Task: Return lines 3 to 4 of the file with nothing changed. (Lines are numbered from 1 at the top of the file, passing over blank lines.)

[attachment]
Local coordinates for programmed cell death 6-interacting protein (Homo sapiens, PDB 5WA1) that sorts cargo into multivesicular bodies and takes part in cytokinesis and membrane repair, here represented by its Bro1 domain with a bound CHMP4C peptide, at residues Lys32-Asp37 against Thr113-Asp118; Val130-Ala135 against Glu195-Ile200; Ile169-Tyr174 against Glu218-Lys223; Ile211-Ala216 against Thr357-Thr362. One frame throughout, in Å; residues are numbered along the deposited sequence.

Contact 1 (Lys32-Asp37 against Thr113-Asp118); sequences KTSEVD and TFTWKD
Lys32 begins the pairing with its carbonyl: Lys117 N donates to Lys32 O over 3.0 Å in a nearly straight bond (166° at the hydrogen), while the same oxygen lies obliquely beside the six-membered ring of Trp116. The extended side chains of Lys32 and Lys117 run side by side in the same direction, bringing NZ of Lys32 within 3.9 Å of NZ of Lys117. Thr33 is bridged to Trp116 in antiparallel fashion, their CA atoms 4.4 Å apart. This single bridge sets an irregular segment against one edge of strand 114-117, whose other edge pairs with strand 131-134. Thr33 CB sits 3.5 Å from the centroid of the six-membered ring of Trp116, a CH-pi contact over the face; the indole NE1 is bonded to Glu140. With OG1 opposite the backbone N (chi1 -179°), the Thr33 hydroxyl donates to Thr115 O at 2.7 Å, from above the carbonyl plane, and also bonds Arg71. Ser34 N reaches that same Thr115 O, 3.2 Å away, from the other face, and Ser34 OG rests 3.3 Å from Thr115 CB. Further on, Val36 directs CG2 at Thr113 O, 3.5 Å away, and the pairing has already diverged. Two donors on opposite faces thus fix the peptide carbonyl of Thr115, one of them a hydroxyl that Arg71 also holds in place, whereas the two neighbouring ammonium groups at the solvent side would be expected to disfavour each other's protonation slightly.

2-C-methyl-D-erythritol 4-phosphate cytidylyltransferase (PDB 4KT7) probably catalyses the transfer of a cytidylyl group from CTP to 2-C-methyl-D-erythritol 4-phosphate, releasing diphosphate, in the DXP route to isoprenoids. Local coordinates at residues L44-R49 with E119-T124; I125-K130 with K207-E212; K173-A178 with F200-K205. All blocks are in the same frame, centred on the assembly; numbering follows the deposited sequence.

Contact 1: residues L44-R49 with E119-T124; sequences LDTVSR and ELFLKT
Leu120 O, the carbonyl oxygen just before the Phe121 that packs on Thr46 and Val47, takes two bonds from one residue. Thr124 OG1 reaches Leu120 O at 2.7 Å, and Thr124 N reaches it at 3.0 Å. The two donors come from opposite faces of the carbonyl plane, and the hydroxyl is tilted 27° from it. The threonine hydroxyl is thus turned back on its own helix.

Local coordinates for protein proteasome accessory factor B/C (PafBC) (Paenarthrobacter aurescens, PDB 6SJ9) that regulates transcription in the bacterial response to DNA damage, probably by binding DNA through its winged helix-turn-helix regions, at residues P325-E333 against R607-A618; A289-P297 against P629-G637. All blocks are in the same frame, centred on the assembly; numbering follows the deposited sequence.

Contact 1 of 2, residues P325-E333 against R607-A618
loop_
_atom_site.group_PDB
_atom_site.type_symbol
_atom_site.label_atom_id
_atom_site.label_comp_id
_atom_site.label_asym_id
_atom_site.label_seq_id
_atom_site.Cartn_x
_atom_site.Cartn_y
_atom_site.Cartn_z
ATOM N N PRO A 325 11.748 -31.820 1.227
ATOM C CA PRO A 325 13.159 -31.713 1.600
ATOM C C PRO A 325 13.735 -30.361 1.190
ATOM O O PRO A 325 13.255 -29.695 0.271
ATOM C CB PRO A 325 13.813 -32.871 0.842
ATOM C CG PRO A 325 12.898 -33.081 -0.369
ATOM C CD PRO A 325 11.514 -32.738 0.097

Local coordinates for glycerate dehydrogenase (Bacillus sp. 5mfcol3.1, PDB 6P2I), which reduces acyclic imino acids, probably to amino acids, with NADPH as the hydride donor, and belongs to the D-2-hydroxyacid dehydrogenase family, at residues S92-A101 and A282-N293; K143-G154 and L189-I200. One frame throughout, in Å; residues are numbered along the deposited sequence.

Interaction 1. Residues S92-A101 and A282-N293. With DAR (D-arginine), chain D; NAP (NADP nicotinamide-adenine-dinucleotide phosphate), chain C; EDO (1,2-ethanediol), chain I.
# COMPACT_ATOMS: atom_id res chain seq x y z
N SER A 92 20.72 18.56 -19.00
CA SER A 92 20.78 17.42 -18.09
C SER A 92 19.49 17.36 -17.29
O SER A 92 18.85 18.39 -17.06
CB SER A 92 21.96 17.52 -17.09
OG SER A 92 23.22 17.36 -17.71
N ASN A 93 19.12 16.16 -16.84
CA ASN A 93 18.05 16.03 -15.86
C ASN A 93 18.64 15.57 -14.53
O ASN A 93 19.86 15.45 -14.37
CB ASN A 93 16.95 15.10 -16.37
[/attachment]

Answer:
Lys32 begins the pairing with its carbonyl: Lys117 N donates to Lys32 O over 3.0 Å in a nearly straight bond (166° at the hydrogen), while the same oxygen lies obliquely beside the six-membered ring of Trp116. The extended side chains of Lys32 and Lys117 run side by side in the same direction, bringing NZ of Lys32 within 3.9 Å of NZ of Lys117. Thr33 is bridged to Trp116 in antiparallel fashion, their CA atoms 4.4 Å apart. This single bridge sets an irregular segment against one edge of strand 114-117, whose other edge pairs with strand 131-134. Thr33 CB sits 3.5 Å from the centroid of the six-membered ring of Trp116, a CH-pi contact over the face; the indole NE1 is bonded to Glu140. With OG1 opposite the backbone N (chi1 -179°), the Thr33 hydroxyl donates to Thr115 O at 2.7 Å, from above the carbonyl plane, and also bonds Arg71. Ser34 N reaches that same Thr115 O, 3.2 Å away, from the other face, and Ser34 OG rests 3.3 Å from Thr115 CB. Further on, Val36 directs CG2 at Thr113 O, 3.5 Å away, and the pairing has already diverged. Two donors on opposite faces thus fix the peptide carbonyl of Thr115, one of them a hydroxyl that Arg71 also holds in place, whereas the two neighbouring ammonium groups at the solvent side would be expected to disfavour each other's protonation slightly.

2-C-methyl-D-erythritol 4-phosphate cytidylyltransferase (PDB 4KT7) probably catalyses the transfer of a cytidylyl group from CTP to 2-C-methyl-D-erythritol 4-phosphate, releasing diphosphate, in the DXP route to isoprenoids. Local coordinates at residues L44-R49 with E119-T124; I125-K130 with K207-E212; K173-A178 with F200-K205. All blocks are in the same frame, centred on the assembly; numbering follows the deposited sequence.